The primary scientific evidence Streiber and Bell offer to support their intuition involves the discovery of wooly mammoths with partially digested plant remains in their stomachs: "The sudden freezing that killed these animals required much more than a bad storm. It required a storm that was capable of delivering unprecedented levels of extreme cold to the surface and doing it so suddenly that the animals which were caught placidly grazing, did not even have time to look up.... To all appearances they were simply frozen solid where they stood without enough warning to do more than raise their heads." It takes a pretty talented scientist to infer the existence of "superstorms" from the appearance of how a frozen animal held its head, especially when ice core, sediment core, and tree ring studies all show no evidence of historical superstorms. But Bell and Streiber are not scientists, and certainly didn't run any computer models of the atmosphere to verify their theories. Modern computer models of the Earth's weather show that the only types of storms planet Earth can manage are the current ordinary hurricanes, blizzards, and thunderstorms. The formation and evolution of the superstorm as described in The Day After Tomorrow and The Coming Global Superstorm is a meteorological impossibility. Let's summarize just a few of the scientific impossibilities in the movie:
- The superstorm sucks vast quantities of frigid upper atmospheric air down to the surface, flash freezing any living thing caught outside. However, any graduate of a high school physics course could tell you that the air would warm on its descent in response to the requirements of the Ideal Gas Law, and would never be able to flash freeze anything. One scientist in the movie does remember his high school physics and asks, "But wouldn't the air warm as it descends?" But the senior scientist replies, "No, it's moving too fast!" Sorry, guy, but the Ideal Gas Law applies no matter how fast the air is moving. If you were on my thesis committee, I'd kick you off.
- Clusters of thunderstorms cannot merge together to form a continent-scale blizzard with a calm eye over land. Huge storms with calm eyes can only happen over the oceans. These storms are called hurricanes, and require that the core of the storm be over warm ocean waters in order to utilize the powerful latent heat energy that water vapor gives up when it condenses into rain. And the laws of physics do not allow these type of storms to create blizzard conditions, only heavy rain.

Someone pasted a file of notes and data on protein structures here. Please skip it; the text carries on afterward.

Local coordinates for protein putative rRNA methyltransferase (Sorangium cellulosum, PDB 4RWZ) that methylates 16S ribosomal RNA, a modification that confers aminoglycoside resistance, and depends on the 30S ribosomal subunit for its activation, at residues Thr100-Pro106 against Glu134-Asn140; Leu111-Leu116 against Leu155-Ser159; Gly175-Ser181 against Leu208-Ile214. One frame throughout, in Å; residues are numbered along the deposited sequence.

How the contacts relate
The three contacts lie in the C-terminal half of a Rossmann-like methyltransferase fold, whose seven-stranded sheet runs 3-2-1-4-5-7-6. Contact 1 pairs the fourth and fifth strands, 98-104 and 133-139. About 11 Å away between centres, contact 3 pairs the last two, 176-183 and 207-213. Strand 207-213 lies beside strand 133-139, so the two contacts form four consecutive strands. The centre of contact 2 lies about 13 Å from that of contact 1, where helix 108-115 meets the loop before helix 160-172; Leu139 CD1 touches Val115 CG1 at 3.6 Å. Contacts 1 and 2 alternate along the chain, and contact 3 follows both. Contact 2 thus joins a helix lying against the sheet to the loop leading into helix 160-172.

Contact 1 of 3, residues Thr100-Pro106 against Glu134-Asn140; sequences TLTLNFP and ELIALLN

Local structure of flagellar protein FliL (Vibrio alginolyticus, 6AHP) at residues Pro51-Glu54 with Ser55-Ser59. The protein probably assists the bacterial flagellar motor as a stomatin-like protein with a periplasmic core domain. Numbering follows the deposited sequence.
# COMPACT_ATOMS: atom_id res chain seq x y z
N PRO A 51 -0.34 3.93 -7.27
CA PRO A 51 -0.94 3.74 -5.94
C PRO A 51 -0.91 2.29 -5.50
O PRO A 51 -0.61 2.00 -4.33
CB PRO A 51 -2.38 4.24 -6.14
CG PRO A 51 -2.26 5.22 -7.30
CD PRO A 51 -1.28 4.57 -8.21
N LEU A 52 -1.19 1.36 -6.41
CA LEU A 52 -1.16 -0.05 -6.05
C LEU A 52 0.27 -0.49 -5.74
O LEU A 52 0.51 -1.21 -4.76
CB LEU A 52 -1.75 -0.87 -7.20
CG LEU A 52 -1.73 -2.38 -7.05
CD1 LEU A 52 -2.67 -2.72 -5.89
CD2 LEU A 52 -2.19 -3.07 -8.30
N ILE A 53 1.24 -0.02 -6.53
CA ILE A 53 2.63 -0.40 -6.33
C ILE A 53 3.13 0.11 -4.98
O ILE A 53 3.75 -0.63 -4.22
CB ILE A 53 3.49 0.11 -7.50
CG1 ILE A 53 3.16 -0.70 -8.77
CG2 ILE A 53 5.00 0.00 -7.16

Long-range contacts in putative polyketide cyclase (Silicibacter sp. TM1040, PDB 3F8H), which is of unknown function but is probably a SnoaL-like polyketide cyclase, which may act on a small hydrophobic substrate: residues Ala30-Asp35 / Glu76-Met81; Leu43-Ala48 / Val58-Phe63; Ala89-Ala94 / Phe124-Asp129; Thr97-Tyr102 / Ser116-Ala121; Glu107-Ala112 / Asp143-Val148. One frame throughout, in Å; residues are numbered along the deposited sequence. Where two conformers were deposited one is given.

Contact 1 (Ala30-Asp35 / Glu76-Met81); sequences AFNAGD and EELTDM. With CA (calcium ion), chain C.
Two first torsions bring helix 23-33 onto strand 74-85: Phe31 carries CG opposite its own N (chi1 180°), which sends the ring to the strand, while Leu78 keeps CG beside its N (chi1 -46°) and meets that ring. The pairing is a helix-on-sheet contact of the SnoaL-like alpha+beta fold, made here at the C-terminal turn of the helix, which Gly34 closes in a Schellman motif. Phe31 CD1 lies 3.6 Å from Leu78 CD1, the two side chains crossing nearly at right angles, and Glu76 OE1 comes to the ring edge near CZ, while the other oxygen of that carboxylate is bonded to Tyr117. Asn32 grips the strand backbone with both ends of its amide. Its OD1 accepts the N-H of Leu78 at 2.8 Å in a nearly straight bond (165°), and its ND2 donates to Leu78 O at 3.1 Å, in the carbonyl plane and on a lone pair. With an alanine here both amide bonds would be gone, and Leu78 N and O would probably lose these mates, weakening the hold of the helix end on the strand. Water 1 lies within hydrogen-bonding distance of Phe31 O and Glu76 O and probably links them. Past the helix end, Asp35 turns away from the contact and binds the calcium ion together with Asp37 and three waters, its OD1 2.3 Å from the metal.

- A 300-foot high storm surge whipped up by the intense winds of the superstorm smashes through Manhattan. There's a little problem here--the winds needed to create a storm surge of this magnitude are probably at least twice the speed of sound (1200 mph), yet there is little apparent wind on the ocean's surface as the wave smashes ashore.
- The superstorm is shown in many scenes rotating clockwise, and in other scenes counter-clockwise. Oops, all large-scale storm systems in the Northern Hemisphere must rotate counter-clockwise, thanks to one of the laws of physics on a rotating planet called the Coriolis force.
So, enjoy the special effects. Discuss how you wished they'd spent more money showing more special effects instead of showing so much drippy melodrama. Ponder the precautionary nature of the tale as you drive home in your fossil-fuel guzzling vehicle, and take the opportunity to learn more about the science of abrupt climate change--but don't take the movie seriously. It's science Fiction.
For further reading...
Skeptics have routinely called global warming "a hoax", and attacked the credibility of scientists promoting the idea. Are the skeptics right? To shed light on the issue, it is helpful to review how the same skeptics treated the ozone hole issue. Read the Weather Underground special feature, The Skeptics vs. The Ozone Hole.
The Day After Tomorrow™ and © 2004 Twentieth Century Fox and its related entities. All rights reserved.